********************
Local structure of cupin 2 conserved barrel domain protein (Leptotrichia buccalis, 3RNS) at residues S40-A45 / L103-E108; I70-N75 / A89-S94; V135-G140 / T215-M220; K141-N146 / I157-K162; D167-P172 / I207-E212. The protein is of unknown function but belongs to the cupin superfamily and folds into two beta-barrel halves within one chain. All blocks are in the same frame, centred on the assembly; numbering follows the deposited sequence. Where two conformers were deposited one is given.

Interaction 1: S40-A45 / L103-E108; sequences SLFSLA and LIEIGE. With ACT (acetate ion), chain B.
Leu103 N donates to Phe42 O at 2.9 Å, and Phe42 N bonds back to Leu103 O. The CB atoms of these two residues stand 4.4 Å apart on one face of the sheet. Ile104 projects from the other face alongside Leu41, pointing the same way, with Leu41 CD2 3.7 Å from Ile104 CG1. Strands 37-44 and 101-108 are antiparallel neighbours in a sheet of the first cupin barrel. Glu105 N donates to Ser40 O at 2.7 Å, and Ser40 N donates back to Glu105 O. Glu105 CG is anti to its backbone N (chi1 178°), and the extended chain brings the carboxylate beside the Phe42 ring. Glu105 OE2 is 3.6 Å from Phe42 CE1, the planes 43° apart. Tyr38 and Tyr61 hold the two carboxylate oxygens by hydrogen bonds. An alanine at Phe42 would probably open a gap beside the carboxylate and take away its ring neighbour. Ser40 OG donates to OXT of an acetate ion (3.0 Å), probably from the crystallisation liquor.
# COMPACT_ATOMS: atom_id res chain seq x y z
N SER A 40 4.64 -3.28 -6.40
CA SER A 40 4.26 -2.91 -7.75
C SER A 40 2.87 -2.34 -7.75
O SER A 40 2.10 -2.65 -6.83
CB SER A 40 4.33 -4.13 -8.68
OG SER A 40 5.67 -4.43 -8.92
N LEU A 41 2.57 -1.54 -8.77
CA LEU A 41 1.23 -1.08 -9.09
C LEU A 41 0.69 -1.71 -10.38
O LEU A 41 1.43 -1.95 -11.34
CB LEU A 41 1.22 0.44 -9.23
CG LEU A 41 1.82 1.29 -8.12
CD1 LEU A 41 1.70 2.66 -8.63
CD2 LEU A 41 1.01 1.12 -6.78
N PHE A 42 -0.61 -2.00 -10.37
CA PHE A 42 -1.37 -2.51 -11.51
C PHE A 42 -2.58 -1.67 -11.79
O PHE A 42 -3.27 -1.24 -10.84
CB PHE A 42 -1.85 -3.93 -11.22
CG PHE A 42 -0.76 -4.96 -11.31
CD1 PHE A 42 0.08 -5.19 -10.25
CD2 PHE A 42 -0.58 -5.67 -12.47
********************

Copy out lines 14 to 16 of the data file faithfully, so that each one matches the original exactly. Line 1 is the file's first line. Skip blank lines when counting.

O LEU A 41 1.43 -1.95 -11.34
CB LEU A 41 1.22 0.44 -9.23
CG LEU A 41 1.82 1.29 -8.12